BURGESS v. UNITED STATES
certiorari to the united states court of appeals for the fourth circuit
The Controlled Substances Act (CSA) doubles the mandatory minimum sentence for certain federal drug crimes if the defendant was previously convicted of a “felony drug offense.” 21 U. S. C. §841(b)(1)(A). Section 802(13) defines the unadorned term “felony” to mean any “offense classified by applicable Federal or State law as a felony,” while §802(44) defines the compound term “felony drug offense” to “mea[n] an offense [involving specified drugs] that is punishable by imprisonment for more than one year under any law of the United States or of a State or foreign country.”
Petitioner Burgess pleaded guilty in federal court to conspiracy to possess with intent to distribute 50 grams or more of cocaine base, an offense that ordinarily carries a 10-year mandatory minimum sentence. Burgess had a prior South Carolina cocaine possession conviction, which carried a maximum sentence of two years but was classified as a misdemeanor under state law. The Federal Government argued that Burgess’ minimum federal sentence should be enhanced to 20 years under §841(b)(1)(A) because his South Carolina conviction was punishable by more than one year’s imprisonment. Burgess countered that because “felony drug offense” incorporates the term “felony,” a word separately defined in §802(13), a prior drug offense does not warrant an enhanced §841(b)(1)(A) sentence unless it is both (1) classified as a felony under the law of the punishing jurisdiction, per §802(13); and (2) punishable by more than one year’s imprisonment, per §802(44). Rejecting that argument, the District Court ruled that §802(44) alone controls the meaning of “felony drug offense” under §841(b)(1)(A). The Fourth Circuit affirmed.
Held: Because the term “felony drug offense” in §841(b)(1)(A) is defined exclusively by §802(44) and does not incorporate §802(13)’s definition of “felony,” a state drug offense punishable by more than one year qualifies as a “felony drug offense,” even if state law classifies the offense as a misdemeanor. Pp. 4–11.
(a) The CSA’s language and structure indicate that Congress used “felony drug offense” as a term of art defined by §802(44) without reference to §802(13). First, a definition such as §802(44)’s that declares what a term “means” generally excludes any meaning that is not stated. E.g., Colautti v. Franklin, 439 U. S. 379 , n. 10. Second, because “felony” is commonly defined to mean a crime punishable by imprisonment for more than one year, see, e.g., 18 U. S. C. §3559(a), §802(44)’s definition of “felony drug offense” as “an offense … punishable by imprisonment for more than one year” leaves no blank for §802(13) to fill. Third, if Congress wanted “felony drug offense” to incorporate §802(13)’s definition of “felony,” it easily could have written §802(44) to state: “The term ‘felony drug offense’ means a felony that is punishable by imprisonment for more than one year … .” Fourth, the Court’s reading avoids anomalies that would arise if both §§802(13) and 802(44) governed application of §841(b)(1)(A)’s sentencing enhancement. Section 802(13) includes only federal and state offenses and would exclude enhancement based on a foreign offense, notwithstanding the express inclusion of foreign offenses in §841(b)(1)(A). Furthermore, Burgess’ compound definition of “felony drug offense” leaves unanswered the appropriate classification of drug convictions in state and foreign jurisdictions that do not label offenses as felonies or misdemeanors. Finally, the Court’s reading of §802(44) hardly renders §802(13) extraneous; the latter section serves to define “felony” for the many CSA provisions using that unadorned term. Pp. 4–8.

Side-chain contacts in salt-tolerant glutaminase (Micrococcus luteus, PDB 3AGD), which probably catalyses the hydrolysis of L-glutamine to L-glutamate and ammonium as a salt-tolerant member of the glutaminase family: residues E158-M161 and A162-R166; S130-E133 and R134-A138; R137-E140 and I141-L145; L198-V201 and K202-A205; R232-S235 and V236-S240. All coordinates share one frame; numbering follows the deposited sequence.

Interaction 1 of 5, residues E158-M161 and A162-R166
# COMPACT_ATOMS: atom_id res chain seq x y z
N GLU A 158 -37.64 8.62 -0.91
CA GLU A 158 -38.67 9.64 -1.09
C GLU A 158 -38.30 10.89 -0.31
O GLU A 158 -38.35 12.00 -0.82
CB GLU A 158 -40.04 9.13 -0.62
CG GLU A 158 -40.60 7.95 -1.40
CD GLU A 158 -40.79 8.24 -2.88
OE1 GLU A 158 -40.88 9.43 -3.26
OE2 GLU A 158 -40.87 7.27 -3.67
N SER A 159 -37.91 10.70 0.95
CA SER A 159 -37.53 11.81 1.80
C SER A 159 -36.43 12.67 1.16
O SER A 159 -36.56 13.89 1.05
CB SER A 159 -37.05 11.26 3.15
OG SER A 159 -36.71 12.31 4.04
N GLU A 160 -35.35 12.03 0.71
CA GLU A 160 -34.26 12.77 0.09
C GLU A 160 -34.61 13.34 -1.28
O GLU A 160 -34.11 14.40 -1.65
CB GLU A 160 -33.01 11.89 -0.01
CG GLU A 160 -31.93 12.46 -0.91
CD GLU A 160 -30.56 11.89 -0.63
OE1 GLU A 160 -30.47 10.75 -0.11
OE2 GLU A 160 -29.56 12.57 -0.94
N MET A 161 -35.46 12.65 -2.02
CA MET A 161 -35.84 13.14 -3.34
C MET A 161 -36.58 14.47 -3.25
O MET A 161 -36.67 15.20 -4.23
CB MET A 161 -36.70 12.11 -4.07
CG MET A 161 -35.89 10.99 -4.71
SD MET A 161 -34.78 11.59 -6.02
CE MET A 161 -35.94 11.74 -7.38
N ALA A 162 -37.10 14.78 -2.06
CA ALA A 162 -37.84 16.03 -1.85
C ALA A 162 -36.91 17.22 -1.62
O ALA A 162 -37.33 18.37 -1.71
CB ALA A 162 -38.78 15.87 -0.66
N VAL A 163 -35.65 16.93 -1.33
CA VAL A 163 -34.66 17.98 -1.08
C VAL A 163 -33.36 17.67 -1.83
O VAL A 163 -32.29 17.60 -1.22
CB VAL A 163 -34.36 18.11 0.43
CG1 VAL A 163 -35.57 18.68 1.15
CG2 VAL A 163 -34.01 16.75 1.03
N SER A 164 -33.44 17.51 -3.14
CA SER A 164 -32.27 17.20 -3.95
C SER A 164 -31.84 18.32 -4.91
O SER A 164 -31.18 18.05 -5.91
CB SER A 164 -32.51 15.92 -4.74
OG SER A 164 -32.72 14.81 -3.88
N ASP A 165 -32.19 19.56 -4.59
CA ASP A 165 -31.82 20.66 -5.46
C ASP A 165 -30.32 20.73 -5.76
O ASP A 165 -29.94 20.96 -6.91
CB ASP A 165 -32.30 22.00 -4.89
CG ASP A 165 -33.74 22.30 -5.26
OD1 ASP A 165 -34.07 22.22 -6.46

(b) The CSA’s drafting history reinforces the Court’s reading. In 1988, Congress first defined “felony drug offense” as, inter alia, “an offense that is a felony under … any law of a State” (emphasis added), but, in 1994, it amended the statutory definition to its present form. By recognizing §802(44) as the exclusive definition of “felony drug offense,” the Court’s reading serves an evident purpose of the 1994 revision: to eliminate disparities resulting from divergent state classifications of offenses by adopting a uniform federal standard based on the authorized term of imprisonment. By contrast, Burgess’ reading of the 1994 alteration as merely adding a length-of-imprisonment requirement to a definition already requiring designation of an offense as a felony by the punishing jurisdiction would attribute to the amendment little practical effect and encounters formidable impediments: the statute’s text and history. Pp. 8–10.
(c) Burgess’ argument that the rule of lenity should be applied in determining whether “felony drug offense” incorporates §802(13)’s definition of “felony” is rejected. The touchstone of the rule of lenity is statutory ambiguity. E.g., Bifulco v. United States, 447 U. S. 381 . Because Congress expressly defined “felony drug offense” in a manner that is coherent, complete, and by all signs exclusive, there is no ambiguity for the rule of lenity to resolve here. Pp. 10–11.
478 F. 3d 658, affirmed.
Ginsburg, J., delivered an opinion for a unanimous Court.